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Spokane, Washington  Est. May 19, 1883
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100 years ago in Spokane: German autocracy ‘can never come back,’ editorial declares

The Spokesman-Review declared loudly and proudly that power had been stripped from German military leaders so completely that the nation could never again threaten the rest of the world with war. History would prove otherwise. (Spokesman-Review archives)
The Spokesman-Review declared loudly and proudly that power had been stripped from German military leaders so completely that the nation could never again threaten the rest of the world with war. History would prove otherwise. (Spokesman-Review archives)

On the day after the end of the European war, The Spokesman-Review editorial page took the opportunity to celebrate.

“The big achievement, the glorious consummation, is that autocracy’s banners are trailing in the dust; that the old regime is routed, scattered and in exile; that Germany’s military masters are beaten and broken on the great wheel of fate,” said the editors. “They can never come back. Even though the German people should want their return, which is improbable to a high degree, the forces of righteousness in Britain, France America and Italy would not stand by and permit their ‘restoration.’”

The editors had no premonition what lay ahead over the next two decades.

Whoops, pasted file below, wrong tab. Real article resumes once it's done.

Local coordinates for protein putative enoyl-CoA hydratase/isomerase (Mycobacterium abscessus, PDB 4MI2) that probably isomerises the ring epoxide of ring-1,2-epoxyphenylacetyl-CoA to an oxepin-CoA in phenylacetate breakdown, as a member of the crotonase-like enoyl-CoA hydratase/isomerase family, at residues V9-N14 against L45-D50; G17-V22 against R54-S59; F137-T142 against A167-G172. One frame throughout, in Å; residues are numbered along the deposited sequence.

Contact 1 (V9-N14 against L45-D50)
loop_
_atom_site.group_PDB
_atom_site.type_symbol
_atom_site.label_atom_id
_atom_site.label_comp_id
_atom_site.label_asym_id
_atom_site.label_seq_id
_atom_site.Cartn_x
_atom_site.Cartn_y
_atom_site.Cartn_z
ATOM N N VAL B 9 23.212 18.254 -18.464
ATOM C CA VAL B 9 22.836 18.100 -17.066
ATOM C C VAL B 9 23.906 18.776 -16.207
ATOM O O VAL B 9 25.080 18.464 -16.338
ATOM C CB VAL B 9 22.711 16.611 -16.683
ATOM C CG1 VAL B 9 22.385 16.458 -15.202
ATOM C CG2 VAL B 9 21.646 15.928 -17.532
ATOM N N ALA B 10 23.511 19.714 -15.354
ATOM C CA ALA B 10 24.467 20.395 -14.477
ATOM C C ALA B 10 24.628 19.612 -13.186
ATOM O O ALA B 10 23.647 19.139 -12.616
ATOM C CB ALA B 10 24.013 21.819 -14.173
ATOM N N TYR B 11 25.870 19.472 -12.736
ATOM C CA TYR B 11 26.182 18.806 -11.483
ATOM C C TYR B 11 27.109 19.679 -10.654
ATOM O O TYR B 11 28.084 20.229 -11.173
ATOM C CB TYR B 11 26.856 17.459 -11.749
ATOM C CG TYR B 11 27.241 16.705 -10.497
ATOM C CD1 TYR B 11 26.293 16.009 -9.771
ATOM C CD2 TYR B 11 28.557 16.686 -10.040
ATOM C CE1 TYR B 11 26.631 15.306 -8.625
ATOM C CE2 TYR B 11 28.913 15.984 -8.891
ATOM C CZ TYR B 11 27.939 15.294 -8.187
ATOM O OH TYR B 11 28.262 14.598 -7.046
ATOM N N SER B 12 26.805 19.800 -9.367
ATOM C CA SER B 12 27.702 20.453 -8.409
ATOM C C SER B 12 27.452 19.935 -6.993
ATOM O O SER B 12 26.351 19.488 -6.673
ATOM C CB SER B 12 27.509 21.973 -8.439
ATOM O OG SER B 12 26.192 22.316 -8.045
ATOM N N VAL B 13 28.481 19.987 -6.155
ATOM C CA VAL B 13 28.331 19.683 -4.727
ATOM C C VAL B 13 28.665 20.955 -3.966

From the flu beat: A columnist wrote, “Now, if only they would let the movies open up, our cup of joy would be overflowing.”

He was referring to the continuing ban on all public gatherings, including at schools, churches and theaters.

There was renewed optimism that the ban would be lifted over the weekend. City health officer Dr. John B. Anderson said he would recommend that the ban be lifted on Sunday, and schools be opened on Monday. The statewide rule requiring people to wear flu masks in public had already been lifted.

Spokane schools were already planning to make up the lost time. The school day would be lengthened a half-hour and the school year would be extended a week. There would be no lengthy Christmas vacation.

The school board had 28 days to make up.

Officials believed that the Spanish flu epidemic was waning. Their optimism would not prove warranted.

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